Six O'Clock

Trumbull Stickney - 1874-1904
Now burst above the city’s cold twilight 
The piercing whistles and the tower-clocks:
For day is done. Along the frozen docks
The workmen set their ragged shirts aright.
Thro’ factory doors a stream of dingy light
Follows the scrimmage as it quickly flocks
To hut and home among the snow’s gray blocks.—
I love you, human labourers. Good-night!
Good-night to all the blackened arms that ache!
Good-night to every sick and sweated brow,
To the poor girl that strength and love forsake,
To the poor boy who can no more! I vow
The victim soon shall shudder at the stake
And fall in blood: we bring him even now.

More by Trumbull Stickney

Mnemosyne

It's autumn in the country I remember

How warm a wind blew here about the ways!
And shadows on the hillside lay to slumber
During the long sun-sweetened summer-days.

It's cold abroad the country I remember.

The swallows veering skimmed the golden grain
At midday with a wing aslant and limber;
And yellow cattle browsed upon the plain

It's empty down the country I remember.

I had a sister lovely in my sight:
Her hair was dark, her eyes were very sombre;
We sang together in the woods at night.

It's lonely in the country I remember.

The babble of our children fills my ears,
And on our hearth I stare the perished ember
To flames that show all starry thro' my tears.

It's dark about the country I remember.

There are the mountains where I lived. The path
Is slushed with cattle-tracks and fallen timber,
The stumps are twisted by the tempests' wrath.

But that I knew these places are my own,
I'd ask how came such wretchedness to cumber
The earth, and I to people it alone.

It rains across the country I remember.

They Lived Enamoured of the Lovely Moon

They lived enamoured of the lovely moon, 
The dawn and twilight on their gentle lake. 
Then Passion marvellously born did shake 
Their breast and drave them into the mid-noon. 
Their lives did shrink to one desire, and soon 
They rose fire-eyed to follow in the wake 
Of one eternal thought,—when sudden brake 
Their hearts. They died, in miserable swoon. 
Of all their agony not a sound was heard. 
The glory of the Earth is more than they. 
She asks her lovely image of the day: 
A flower grows, a million boughs are green, 
And over moving ocean-waves the bird 
Chases his shadow and is no more seen.

On Some Shells Found Inland

These are my murmur-laden shells that keep 
A fresh voice tho' the years be very gray. 
The wave that washed their lips and tuned their lay 
Is gone, gone with the faded ocean sweep, 
The royal tide, gray ebb and sunken neap 
And purple midday,—gone! To this hot clay 
Must sing my shells, where yet the primal day, 
Its roar and rhythm and splendour will not sleep. 
What hand shall join them to their proper sea 
If all be gone? Shall they forever feel 
Glories undone and world that cannot be?— 
'Twere mercy to stamp out this agèd wrong, 
Dash them to earth and crunch them with the heel 
And make a dust of their seraphic song. 

Related Poems

Song of the Shirt

With fingers weary and worn,
   With eyelids heavy and red,
A woman sat in unwomanly rags,
   Plying her needle and thread—
      Stitch! stitch! stitch!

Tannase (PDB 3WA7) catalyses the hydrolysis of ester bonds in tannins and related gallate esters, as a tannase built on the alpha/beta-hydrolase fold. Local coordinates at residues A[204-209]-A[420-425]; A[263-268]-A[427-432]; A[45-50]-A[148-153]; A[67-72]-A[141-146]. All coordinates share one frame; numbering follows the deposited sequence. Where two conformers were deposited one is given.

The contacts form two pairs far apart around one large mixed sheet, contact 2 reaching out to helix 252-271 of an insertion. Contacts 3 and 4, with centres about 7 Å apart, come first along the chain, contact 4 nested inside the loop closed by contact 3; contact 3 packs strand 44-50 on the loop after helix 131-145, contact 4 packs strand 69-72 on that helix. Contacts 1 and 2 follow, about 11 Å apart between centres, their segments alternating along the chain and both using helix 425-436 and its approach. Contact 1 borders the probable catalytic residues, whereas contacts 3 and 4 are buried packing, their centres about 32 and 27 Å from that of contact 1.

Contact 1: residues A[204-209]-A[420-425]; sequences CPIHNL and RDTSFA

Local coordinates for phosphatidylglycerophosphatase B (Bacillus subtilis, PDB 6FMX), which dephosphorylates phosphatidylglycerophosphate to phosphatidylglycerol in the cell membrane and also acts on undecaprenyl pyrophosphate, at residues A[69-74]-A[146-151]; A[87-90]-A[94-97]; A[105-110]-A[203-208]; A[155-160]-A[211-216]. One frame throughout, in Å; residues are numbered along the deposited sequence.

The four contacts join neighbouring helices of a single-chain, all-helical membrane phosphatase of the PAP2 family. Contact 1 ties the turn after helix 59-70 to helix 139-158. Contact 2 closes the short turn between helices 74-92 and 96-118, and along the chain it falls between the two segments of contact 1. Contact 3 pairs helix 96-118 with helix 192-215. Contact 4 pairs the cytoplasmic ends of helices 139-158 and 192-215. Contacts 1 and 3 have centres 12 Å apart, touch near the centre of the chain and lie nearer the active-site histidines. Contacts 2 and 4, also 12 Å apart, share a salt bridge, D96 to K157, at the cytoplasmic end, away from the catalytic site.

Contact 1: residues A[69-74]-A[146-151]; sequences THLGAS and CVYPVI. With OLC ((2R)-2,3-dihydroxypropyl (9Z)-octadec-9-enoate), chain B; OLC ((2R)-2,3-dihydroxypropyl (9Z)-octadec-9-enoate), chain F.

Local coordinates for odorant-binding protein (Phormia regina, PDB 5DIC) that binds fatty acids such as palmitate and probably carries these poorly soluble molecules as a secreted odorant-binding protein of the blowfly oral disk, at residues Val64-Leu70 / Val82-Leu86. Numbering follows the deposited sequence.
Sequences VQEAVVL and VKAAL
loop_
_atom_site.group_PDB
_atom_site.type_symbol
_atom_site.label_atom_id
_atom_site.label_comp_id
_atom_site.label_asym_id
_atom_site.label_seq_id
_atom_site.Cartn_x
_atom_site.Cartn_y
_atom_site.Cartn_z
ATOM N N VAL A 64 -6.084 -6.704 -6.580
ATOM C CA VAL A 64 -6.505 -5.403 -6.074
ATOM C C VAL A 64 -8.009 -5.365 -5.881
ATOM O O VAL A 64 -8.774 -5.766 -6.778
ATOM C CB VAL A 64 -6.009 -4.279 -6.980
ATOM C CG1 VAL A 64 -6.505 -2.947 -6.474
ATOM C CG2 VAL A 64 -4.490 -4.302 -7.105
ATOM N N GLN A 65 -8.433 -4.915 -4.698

In poverty, hunger, and dirt,
   And still with a voice of dolorous pitch
She sang the "Song of the Shirt."

   "Work! work! work!
While the cock is crowing aloof!             
   And work—work—work,
Till the stars shine through the roof!
It's O! to be a slave
   Along with the barbarous Turk,
Where woman has never a soul to save,
   If this is Christian work!

   "Work—work—work,
Till the brain begins to swim;
   Work—work—work,
Till the eyes are heavy and dim!
Seam, and gusset, and band,                    
   Band, and gusset, and seam,
Till over the buttons I fall asleep,
   And sew them on in a dream!

   "O, men, with sisters dear!
   O, men, with mothers and wives!
It is not linen you're wearing out, 
   But human creatures' lives!
      Stitch—stitch—stitch,
   In poverty, hunger and dirt,      
Sewing at once, with a double thread,
   A Shroud as well as a Shirt.

   "But why do I talk of death?
   That phantom of grisly bone,
I hardly fear his terrible shape,
   It seems so like my own—
It seems so like my own, 
   Because of the fasts I keep;
Oh, God! that bread should be so dear.
   And flesh and blood so cheap!
              
   "Work—work—work!
   My labour never flags;
And what are its wages? A bed of straw,
   A crust of bread—and rags.
That shattered roof—this naked floor—
   A table—a broken chair—
And a wall so blank, my shadow I thank
   For sometimes falling there!

   "Work—work—work!
   From weary chime to chime,   
Work—work—work,
   As prisoners work for crime!
Band, and gusset, and seam,
   Seam, and gusset, and band,
Till the heart is sick, and the brain benumbed,
   As well as the weary hand.

   "Work—work—work,
In the dull December light,
   And work—work—work,
When the weather is warm and bright—         
While underneath the eaves
   The brooding swallows cling
As if to show me their sunny backs
   And twit me with the spring.

   "O! but to breathe the breath
Of the cowslip and primrose sweet—
   With the sky above my head,
And the grass beneath my feet;
For only one short hour
   To feel as I used to feel,            
Before I knew the woes of want
   And the walk that costs a meal!

   "O! but for one short hour!
   A respite however brief!
No blessed leisure for Love or hope,
   But only time for grief!
A little weeping would ease my heart,
   But in their briny bed
My tears must stop, for every drop
   Hinders needle and thread!"

With fingers weary and worn,
   With eyelids heavy and red,
A woman sat in unwomanly rags,
   Plying her needle and thread—
      Stitch! stitch! stitch!
   In poverty, hunger, and dirt,
And still with a voice of dolorous pitch,—
Would that its tone could reach the Rich!—
   She sang this "Song of the Shirt!"